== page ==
Thursday, October 13, 2011 at 11:25 AM
A federal judge in New York City just sentenced Raj Rajaratnam to 11 years in prison, a $10 million fine, and forfeiture of $53 million in assets.
Much is being made of the fact that this sentence is the harshest ever imposed for the insider trading that was/is customary practice on Wall Street. Word on the street is that he won’t even be able to serve his time in a club fed like most white-collar criminals, but will have to do hard time in regular penitentiary.
But am I the only one who wonders why prosecutors labeled this Sri-Lankan American – who looks blacker than any African American I know – as literally “the face” for all of the white-collar crooks on Wall Street whose shenanigans caused the global financial crisis of 2008?
Things that make you go hmmmm, or in more contemporary parlance, WTF!
Meanwhile, everybody knows that rank criminality and dishonesty among (predominantly white) casino croupiers masquerading as investment bankers – much of it having to do with misrepresenting their exposure to sub-prime mortgages – caused this crisis. And the whole world is still reeling from, and paying for, it.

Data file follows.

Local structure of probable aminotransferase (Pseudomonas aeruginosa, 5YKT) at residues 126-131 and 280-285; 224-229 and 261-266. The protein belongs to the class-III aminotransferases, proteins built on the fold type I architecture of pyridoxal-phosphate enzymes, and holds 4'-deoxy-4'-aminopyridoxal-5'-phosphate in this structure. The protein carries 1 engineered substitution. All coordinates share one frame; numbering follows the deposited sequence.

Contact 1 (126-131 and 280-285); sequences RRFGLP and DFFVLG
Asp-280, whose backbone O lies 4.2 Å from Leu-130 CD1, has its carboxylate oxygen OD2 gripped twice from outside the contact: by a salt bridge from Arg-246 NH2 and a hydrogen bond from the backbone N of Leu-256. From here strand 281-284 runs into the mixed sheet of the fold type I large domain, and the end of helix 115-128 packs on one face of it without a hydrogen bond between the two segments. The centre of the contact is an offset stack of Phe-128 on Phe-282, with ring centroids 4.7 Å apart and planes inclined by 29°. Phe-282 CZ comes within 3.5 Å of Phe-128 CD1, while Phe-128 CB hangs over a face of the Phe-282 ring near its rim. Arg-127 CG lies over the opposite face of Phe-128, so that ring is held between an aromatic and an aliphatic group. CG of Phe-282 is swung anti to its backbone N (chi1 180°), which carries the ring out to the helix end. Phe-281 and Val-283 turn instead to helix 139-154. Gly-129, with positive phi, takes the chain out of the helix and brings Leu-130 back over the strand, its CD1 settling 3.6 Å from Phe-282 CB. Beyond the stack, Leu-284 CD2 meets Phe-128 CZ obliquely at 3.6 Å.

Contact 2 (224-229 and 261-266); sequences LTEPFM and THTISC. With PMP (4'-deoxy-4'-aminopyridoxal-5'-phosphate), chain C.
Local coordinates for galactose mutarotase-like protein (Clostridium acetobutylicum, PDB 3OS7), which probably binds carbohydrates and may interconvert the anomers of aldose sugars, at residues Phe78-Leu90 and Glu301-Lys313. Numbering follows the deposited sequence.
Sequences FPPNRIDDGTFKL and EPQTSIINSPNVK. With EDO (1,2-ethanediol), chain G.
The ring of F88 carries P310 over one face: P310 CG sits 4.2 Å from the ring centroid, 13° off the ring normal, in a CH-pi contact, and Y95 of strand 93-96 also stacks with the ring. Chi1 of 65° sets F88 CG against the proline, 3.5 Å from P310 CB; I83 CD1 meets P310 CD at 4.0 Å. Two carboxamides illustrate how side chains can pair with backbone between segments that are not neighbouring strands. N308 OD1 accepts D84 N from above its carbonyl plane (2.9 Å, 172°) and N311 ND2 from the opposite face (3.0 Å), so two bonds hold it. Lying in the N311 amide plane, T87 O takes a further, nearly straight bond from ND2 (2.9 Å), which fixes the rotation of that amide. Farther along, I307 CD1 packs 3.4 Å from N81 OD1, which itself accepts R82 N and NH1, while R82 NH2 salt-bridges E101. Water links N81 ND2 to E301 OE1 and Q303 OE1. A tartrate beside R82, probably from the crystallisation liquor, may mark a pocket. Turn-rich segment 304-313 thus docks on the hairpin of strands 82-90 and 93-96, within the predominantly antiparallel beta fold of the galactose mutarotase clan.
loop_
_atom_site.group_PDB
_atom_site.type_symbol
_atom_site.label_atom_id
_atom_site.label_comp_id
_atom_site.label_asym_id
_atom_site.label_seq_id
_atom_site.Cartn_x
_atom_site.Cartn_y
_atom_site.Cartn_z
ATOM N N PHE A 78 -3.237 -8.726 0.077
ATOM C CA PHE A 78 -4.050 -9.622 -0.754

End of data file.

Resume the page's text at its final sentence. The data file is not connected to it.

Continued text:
Yet not a single banker has been arrested. By riot-provoking contrast, hundreds from the Occupy Wall Street protests have been thrown in the pokey.
Talk about the need for a (greenback) revolution. And by that I have in mind only what (then candidate) Obama had in mind when he uttered these progressive and prophetic/cautionary words on the campaign trail in 2008:
I think when you spread the wealth around, it’s good for everybody.
(ABC News, October 14, 2008)
So let’s spread the wealth around! This is unifying and galvanizing demand the Wall Street protesters should be making of (now president) Obama.
NOTE: Bernie Madoff had nothing to do with the banking crisis. His, like Rajaratnam’s, was a different kind of Wall Street scheme.